Prudential Records $618 Million Loss on Derivatives
Prudential Financial Inc. (PRU), the second-largest U.S. life insurer, swung to a loss in the third quarter as derivatives weighed on results.
The net loss of $618 million compares with a profit of $1.59 billion a year earlier, Newark, New Jersey-based Prudential said today in a statement. Operating profit, which excludes the results of policies sold before the firm went public and some investments, was $1.53 a share, missing the $1.67 average estimate of 17 analysts surveyed by Bloomberg.
Chief Executive Officer John Strangfeld is trimming expenses and deploying cash for deals and buybacks as he targets a return on equity of at least 13 percent next year. ROE, a measure of profitability, was 11 percent to 11.5 percent last year, Strangfeld said Feb. 15. The insurer uses derivatives to guard against market risks such as interest-rate drops and currency fluctuations.
“The U.S. business, with the low interest-rate environment here, is going to be somewhat challenged,” Edward Shields, an analyst at Sandler O’Neill & Partners LP, said before results were announced. “They’re either going to have to cut expenses generally speaking, accelerate share buybacks, or increase the bottom line contribution from the international segment,” to achieve the ROE target.
Prudential boosted its annual dividend to $1.60 a share from $1.45, the company said in a separate statement. The insurer plans to begin making payouts quarterly in 2013.
The insurer fell 42 cents to $54.97 at 4:48 p.m. in New York after the announcement. It declined 4.6 percent to $55.39 earlier in regular trading. Prudential has climbed 11 percent this year, outpacing the 4.5 percent advance of MetLife Inc. (MET), the largest U.S. life insurer.
Prudential recorded a pretax loss of $684 million from derivatives, including contracts used to hedge risks from products it sells. The insurer also lost $521 million before taxes on foreign currency derivatives, primarily from fluctuations in the value of the yen.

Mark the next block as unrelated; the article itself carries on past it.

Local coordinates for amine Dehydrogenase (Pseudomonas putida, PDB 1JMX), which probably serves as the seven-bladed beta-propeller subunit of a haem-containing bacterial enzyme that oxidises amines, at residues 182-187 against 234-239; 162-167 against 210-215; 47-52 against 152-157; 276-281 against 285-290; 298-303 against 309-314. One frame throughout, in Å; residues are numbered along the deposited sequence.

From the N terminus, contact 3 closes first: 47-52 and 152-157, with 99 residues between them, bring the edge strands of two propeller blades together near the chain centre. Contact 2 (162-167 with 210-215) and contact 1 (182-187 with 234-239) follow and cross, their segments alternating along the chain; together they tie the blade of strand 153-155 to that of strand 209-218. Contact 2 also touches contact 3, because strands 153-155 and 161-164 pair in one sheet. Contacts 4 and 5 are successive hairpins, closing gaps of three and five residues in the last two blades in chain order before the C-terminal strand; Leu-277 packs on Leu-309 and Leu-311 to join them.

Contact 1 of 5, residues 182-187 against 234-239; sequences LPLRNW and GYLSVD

A $698 million charge tied to long-term-care insurance reflects updated loss projections, the firm said. Prudential stopped selling group and individual policies this year, joining rivals including MetLife in retreating from the industry amid rising costs and low interest rates.
Prudential agreed in September to buy Hartford Financial Services Group Inc.’s individual life-insurance business for $615 million as Hartford focuses on property-casualty coverage. The deal may help Prudential reach the ROE goal, Eric Berg, an analyst at RBC Capital Markets, wrote in a note in September.
The international insurance segment adjusted operating income rose to $783 million in the quarter from $660 million a year earlier. Prudential said in September that return on equity in the international business may be as high as 19 percent next year, compared with 17.5 percent in 2011. Prudential is working to cut expenses after its 2011 acquisition of two Japan-based life insurers from American International Group Inc. (AIG)
Adjusted operating income at the U.S. retirement-solutions and investment-management unit surged to $504 million from $42 million. The business sells annuities and oversees funds for investors. Gross annuities sales rose 32 percent to $5.93 billion.
Prudential was the largest seller of the retirement products known as variable annuities in the first six months of this year, while MetLife was No. 3, according to industry group Limra. Low interest rates can weigh on profits from the savings products while rising stocks can boost them.
MetLife reported a $1.6 billion goodwill impairment in its U.S. annuities unit in the third quarter as low interest rates reduced expectations for future profits. The New York-based insurer reported a net loss of $954 million as the impairment and derivatives weighed on results.
The write-off “does not bode well for the industry” and other insurers may report similar charges, Neil Strauss, a senior credit officer at Moody’s Investors Service, wrote in a Nov. 5 report. “A prolonged period of low interest rates is bad for insurers, resulting not only in lower investment earnings and profit compression on spread-based products, but also higher reserve increases and meaningful writedowns of goodwill.”
Strangfeld, 58, is also boosting Prudential’s pension business, agreeing last month to assume $7.5 billion of retirement-plan obligations from Verizon Communications Inc. General Motors Co. paid Prudential a premium of about $25 billion to take on pension obligations for about 110,000 retirees, the insurer said Nov. 2.
Book value was $79.51 a share at Prudential’s main business as of Sept. 30. The measure of assets minus liabilities was $78.07 three months earlier.
Prudential is in the final stage of a regulatory review to be designated a non-bank systemically important financial institution, the company said last month. Firms in that category could see dividends and buybacks curbed as regulators try to prevent a repeat of the 2008 financial crisis.
To contact the reporter on this story: Zachary Tracer in New York at email@example.com
To contact the editor responsible for this story: Dan Kraut at firstname.lastname@example.org